2017 Toyota Prius
After a redesign for the 2016 model year, including a new engine and styling, the 2017 Toyota Prius comes with more standard equipment.
Even the base model includes forward collision warning with automatic emergency braking, adaptive cruise control, automatic high beams, and active lane control. It all comes in a package called Toyota Safety Sense-P.
The powerplant remains an efficient 1.8-liter four cylinder mated to an electric motor and making a combined 121 horsepower.
The standard battery pack is an older-tech nickel-metal hydride. Upper models use a lithium-ion battery pack.
The Prius runs the board with Good scores from the IIHS, earning the Top Safety Pick+ designation.
It’s the most efficient vehicle on the road without an electric plug, getting an EPA-rated 50/54 mpg City/Highway, 52 mpg Combined. The Two Eco model gets even more, with 53/58/56 mpg. That’s a 10 percent improvement over the previous generation. And there’s a Prius that’s more efficient, a plug-in called Prius Prime that can go 22 miles on all-electric power. We review it separately.
It’s hard to imagine model-line nomenclature being more confusing than that of the Toyota Prius family, with multiple versions using the Prius brand name. (There’s Prius covered here, plus Prius v and Prius c. Then there’s Prius Prime.)
Prius Two ($24,685) comes with a nickel-metal hydride. (There is no Prius One.)
Prius Two Eco ($25,165), Prius Three ($26,735), Prius Three Touring ($28,115), Prius Four ($29,135), and Prius Four Touring ($30,015) get lithium-ion batteries. (All prices are MSRP and do not include destination charge.)
Prius Two models come with a 6.1-inch infotainment touchscreen, 4.2-inch color information display, 15-inch wheels, rearview camera, keyless ignition, LED headlamps, and that Toyota Safety Sense-P package.
Prius Two Eco adds a bigger infotainment screen and navigation, Three Touring gets better seating, Prius Four adds blind-spot monitors, Prius Four Touring gets a 7.0-inch touchscreen, Bluetooth, and bigger wheels.
The sheetmetal got more sculpted for 2016, especially the nose and sides, but the rear end got confused. The black roof pillars make the roofline float, but there are two little comma-shaped tails that look weird, where they wrap around the corners of the hatch. They’re non-cohesive touches that make the tail look even higher than it is, despite the blacked-out bottom of the bumper.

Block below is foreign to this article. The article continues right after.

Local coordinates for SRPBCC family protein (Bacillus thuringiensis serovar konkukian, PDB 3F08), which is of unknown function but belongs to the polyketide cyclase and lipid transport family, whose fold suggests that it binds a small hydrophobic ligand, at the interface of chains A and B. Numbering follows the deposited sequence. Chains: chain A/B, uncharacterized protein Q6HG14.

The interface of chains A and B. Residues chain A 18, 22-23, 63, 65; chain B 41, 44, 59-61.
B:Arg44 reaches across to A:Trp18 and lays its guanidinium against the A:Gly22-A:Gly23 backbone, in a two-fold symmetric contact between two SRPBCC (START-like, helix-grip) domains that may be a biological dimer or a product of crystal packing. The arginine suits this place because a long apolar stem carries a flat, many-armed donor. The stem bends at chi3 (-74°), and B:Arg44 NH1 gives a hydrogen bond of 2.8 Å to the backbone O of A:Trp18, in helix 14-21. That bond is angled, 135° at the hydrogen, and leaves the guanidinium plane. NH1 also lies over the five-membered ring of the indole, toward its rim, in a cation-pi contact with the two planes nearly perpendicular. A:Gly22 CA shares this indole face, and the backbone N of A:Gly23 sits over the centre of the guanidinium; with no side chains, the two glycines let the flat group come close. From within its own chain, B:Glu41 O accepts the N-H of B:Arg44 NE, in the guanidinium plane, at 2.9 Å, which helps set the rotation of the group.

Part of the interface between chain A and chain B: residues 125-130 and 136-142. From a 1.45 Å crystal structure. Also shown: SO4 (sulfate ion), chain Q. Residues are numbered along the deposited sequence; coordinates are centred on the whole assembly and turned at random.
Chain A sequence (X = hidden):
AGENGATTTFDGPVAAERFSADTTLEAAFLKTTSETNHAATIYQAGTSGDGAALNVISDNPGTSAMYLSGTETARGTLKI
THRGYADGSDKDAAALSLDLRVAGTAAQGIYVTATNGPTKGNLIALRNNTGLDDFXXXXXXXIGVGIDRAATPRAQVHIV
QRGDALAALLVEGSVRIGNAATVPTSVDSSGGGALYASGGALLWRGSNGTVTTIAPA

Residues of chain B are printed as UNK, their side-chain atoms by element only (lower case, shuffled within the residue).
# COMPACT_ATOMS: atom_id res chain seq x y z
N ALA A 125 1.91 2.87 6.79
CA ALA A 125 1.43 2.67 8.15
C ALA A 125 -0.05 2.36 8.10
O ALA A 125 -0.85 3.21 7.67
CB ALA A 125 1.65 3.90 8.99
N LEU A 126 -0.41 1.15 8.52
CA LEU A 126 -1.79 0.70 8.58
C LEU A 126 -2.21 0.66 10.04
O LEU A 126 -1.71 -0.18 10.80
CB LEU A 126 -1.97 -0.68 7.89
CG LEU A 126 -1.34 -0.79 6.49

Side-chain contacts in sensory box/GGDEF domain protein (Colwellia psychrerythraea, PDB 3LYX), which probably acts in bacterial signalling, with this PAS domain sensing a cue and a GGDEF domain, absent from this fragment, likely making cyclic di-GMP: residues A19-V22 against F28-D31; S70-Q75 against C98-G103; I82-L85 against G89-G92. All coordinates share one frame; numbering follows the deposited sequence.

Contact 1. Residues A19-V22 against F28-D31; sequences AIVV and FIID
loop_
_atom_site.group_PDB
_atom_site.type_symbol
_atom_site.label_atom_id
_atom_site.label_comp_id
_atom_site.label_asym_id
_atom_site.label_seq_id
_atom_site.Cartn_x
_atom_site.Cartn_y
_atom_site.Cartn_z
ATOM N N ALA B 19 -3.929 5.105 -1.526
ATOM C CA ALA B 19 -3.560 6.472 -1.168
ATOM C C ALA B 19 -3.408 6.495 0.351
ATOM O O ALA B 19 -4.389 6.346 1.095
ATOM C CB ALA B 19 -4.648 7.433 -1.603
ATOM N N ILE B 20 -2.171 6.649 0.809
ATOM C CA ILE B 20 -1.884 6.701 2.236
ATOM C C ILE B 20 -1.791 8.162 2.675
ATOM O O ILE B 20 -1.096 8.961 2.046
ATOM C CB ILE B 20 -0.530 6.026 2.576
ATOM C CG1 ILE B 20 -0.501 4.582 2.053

In short, the egg-shaped and aero-eco Prius looks distinctive.
There are more non-cohesive elements in the cabin that are downright conflicting. The way the dashboard wraps to the doors makes the interior look clean and sophisticated, and we like the instrument display with upmarket color screen, and the way the console sweeps into the big touchscreen. But the plastics, textured or glossy, are questionable, and the bins are clunky. The available two-tone beige and gray upholstery looks more adult, but the optional pearlescent-white center console scratches so easily that they’ll sell you a $200 cover for it.
The front seats in the 2017 Prius are better bolstered and more comfortable than they were in 2015. The more expensive models get eight-way power adjustment with lumbar support.
Most passengers will fit in the back, but the slope of the roofline will make it hard for very tall passengers to fit back there. The bolsters on the outboard rear seats push those occupants to the middle, squeezing that third person. The rear seats split and fold.
The 1.8-liter internal combustion engine makes 95 horsepower, and the 53-kilowatt electric motor makes that 121 horsepower combined.
The batteries are located under the rear seat, whether it’s the base Two’s nickel-metal-hydride battery pack that’s been in every Prius for the last 20 years, or the lighter and more compact lithium-ion battery pack that’s in every other model in the line.
The engine is not as refined as the Chevy Volt’s, but it’s quieter than it used to be; and it still lets you know you’re in a Prius.
The ride is good enough to make you forget, at least for a few times during the 65 miles that we drove it. Because the seating position is 2.3 inches lower than the 2015 model, it feels sportier. It feels like a compact to mid-sized hatchback.
Over the last 20 years, the Prius has proven to be reliable, especially in recent years, with nickel-hydride batteries. Now lithium-ion batteries are here. To get 56 miles per gallon for $25,000 is an excellent thing. However, the inherent bugaboo hasn’t gone away: don’t expect that kind of mileage in hilly country in cold weather.
Driving impressions by The Car Connection.